27th Nov2017

‘LEGO Marvel Super Heroes 2’ Review (PS4)

by Phil Wheat


After a brief sojurn down Avengers avenue, Warner Bors. and TT Games return to the LEGO Marvel universe with a sequel to the 2013 original that takes place in the same timeline… Sort of. You see this games villain is the time-travelling Kang the Conqueror, who is gathering an army of supervillains from across time and space to help him with his masterplan to take over the universe. Stealing entire cities from across time Kang brings everything together in Chronopolis, a nexus of realities that sees Egypt sat next to the Old West, Manhattan spanning both the present and 2099. A perfect excuse then to bring together superheroes from all eras of Marvel Comics – from old-school pre-Marvel Timely Comics characters to the superheroes of the future and Marvel’s 2099 series of comic books.

By utilising Kang and his time-travel capabilities and in particular the creation of Chronopolis, along with some of the stranger, lesser seen heroes AND villains, LEGO Marvel Superheroes 2 feels like a much bigger, more well-rounded LEGO Marvel title than the LEGO Avengers one. And speaking of bigger – this game is HUGE. Having played for 6 hours straight in our first sitting we had still only completed 5% of the game! More [very] lengthy sessions – in both story mode and free play – and that percentage shot up, but believe me when I say there’s plenty of game here for the money. Much moreso than some of the previous LEGO video game titles.

Now it has been quite some time since I’ve had *real* fun with a LEGO game (as I keep repeating ad nausem – I think the LEGO game franchise peaked with LEGO Batman 2), I wasn’t that much of a fan of the last LEGO Marvel Super Heroes game or the LEGO Avengers either; but this game brought back some of the fun to the franchise – undoubtedly because this game mines some of the wackier and weirder superheroes to make up it’s roster and in doing so it refreshes the game a lot: there’s more chances to find a superhero you love playing as, more powers to explore and by having a wider variety of characters there’s more creativity to be had when it comes to completing levels, especially in free play mode.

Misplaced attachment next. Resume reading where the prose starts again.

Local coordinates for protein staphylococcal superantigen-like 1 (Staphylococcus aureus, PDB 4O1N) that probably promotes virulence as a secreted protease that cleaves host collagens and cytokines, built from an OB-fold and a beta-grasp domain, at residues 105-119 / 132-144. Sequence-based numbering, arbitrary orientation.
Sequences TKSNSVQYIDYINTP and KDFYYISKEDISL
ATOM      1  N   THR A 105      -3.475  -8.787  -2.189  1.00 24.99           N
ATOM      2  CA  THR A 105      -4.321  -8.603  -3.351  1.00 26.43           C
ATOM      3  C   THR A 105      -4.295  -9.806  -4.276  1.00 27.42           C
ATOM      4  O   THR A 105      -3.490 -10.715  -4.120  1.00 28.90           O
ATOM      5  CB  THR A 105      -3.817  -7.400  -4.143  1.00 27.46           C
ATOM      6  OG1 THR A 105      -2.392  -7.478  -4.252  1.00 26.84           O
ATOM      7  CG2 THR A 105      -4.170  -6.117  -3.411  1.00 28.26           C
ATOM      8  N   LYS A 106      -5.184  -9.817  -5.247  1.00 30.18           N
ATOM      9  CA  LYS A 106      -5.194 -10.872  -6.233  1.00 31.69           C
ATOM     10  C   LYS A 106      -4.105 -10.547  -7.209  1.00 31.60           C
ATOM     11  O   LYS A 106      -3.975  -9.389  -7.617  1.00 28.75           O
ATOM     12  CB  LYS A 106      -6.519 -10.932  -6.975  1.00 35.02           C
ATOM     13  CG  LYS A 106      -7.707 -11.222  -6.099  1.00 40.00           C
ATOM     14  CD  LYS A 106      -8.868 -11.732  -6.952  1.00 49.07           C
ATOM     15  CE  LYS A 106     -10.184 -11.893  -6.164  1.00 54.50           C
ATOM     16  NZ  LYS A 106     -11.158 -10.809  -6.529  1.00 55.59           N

Graphically LEGO Marvel Superheroes 2 doesn’t look any different from what has come before and why should it? After all these are still LEGO characters running round a LEGO world. The only real changes here, visually, are the new heroes and villains and the new worlds you can explore – some of which look fantastic, places like Doctor Strange’s abode, the Wild West saloon, the black and white Spider-Man Noir levels, etc. all add more interest to a game, and a franchise, that some would say has run it course. Though if TT Games can keep up the world-building they have started here, mining various Marvel heroes, villains and books that AREN’T in the movies (try maybe leaving over-sed characters like Iron Man and Captain America out of the next one?) and creating all-new stories, then I can’t see the LEGO Marvel series going away any time soon.

Though that’s not to say this game doesn’t suffer from a few… quirks. Take for example the early undersea level. There’s a particular order you HAVE to do things and if you don’t? Well, let’s just say restarting the level is the ONLY option; and not just restarting that one portion of level but the entire chapter leading up to it! And that’s only one of the games frustrations. The major one, at least for those that don’t like to game alone, is the 2-player mode.

Having played through the game both in single and two-player modes, it’s safe to say I’m definitely not a fan of the new split-screen mode, which is permanently locked to a vertical split. At least in the previous game you had the option of dynamic split, which I think works a lot better – especially on a smaller screen. It can be hard enough seeing all the details in a LEGO game and in a permanent split-screen multiplayer it’s even worse, in some cases there wasn’t enough screen real estate to aim at items/villains correctly without some guesstimation… and in 99% of the big boss battles the split screen ruins the gameplay entirely ands adds frustration to what should be fun – so much so that I doubt I’ll return to LEGO Marvel Superheroes 2’s two-player mode any time soon!

A great update to the LEGO Marvel franchise that is let down by some poor creative decisions and bad planning, LEGO Marvel Superheroes 2 did, at least for me, bring back some of the what made those early games fun. Now maybe if TT Games were given more time to polish their LEGO titles (and didn’t have to crank out so many games at once) we might return to the same quality too.


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